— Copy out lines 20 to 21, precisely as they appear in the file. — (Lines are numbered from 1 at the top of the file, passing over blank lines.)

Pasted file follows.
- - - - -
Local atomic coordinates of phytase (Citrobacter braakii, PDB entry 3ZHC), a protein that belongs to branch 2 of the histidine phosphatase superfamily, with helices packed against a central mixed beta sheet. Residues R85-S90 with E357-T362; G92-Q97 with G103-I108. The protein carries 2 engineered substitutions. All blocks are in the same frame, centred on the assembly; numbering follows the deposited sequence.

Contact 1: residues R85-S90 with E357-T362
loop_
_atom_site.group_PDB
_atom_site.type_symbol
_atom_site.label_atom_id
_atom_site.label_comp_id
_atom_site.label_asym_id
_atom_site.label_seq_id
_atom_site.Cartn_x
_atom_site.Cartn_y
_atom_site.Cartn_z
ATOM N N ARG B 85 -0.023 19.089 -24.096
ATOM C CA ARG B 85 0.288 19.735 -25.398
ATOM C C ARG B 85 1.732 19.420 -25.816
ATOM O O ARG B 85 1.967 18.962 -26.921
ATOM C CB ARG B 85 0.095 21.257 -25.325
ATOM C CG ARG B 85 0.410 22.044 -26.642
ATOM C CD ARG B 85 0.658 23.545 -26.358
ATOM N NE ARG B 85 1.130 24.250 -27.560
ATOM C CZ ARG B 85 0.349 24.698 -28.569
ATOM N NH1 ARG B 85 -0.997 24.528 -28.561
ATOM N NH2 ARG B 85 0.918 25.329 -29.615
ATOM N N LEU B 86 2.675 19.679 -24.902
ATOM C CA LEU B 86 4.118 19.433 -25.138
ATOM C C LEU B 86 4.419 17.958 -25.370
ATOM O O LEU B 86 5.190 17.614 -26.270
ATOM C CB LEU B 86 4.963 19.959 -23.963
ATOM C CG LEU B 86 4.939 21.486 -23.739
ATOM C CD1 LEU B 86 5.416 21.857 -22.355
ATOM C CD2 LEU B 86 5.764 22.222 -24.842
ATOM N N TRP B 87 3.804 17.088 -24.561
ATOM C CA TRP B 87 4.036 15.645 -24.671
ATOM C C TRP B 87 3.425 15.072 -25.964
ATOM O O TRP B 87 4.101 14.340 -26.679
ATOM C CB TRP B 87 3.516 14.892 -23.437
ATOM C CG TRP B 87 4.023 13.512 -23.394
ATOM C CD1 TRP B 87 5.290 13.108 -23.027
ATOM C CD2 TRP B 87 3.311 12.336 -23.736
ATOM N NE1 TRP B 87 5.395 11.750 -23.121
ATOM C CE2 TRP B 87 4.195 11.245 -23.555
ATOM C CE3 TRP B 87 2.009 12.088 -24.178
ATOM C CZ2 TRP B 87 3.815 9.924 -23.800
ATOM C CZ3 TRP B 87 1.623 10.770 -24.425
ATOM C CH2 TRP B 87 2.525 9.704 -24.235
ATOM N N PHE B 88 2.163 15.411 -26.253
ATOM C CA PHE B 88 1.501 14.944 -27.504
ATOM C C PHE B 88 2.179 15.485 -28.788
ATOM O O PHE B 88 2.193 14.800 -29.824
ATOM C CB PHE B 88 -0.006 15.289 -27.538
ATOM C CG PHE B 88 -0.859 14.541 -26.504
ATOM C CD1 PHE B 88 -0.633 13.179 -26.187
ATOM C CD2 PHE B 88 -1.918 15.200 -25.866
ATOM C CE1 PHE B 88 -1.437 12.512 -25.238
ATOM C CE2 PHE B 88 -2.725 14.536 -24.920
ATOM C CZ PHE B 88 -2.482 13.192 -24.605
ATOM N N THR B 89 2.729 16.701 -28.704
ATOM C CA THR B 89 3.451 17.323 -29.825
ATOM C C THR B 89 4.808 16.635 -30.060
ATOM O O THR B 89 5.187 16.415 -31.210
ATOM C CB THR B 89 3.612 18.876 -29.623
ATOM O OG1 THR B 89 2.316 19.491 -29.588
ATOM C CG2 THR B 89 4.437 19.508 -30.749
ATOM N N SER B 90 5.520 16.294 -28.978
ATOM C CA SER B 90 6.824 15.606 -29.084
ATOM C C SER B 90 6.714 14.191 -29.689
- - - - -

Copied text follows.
ATOM N NE ARG B 85 1.130 24.250 -27.560
ATOM C CZ ARG B 85 0.349 24.698 -28.569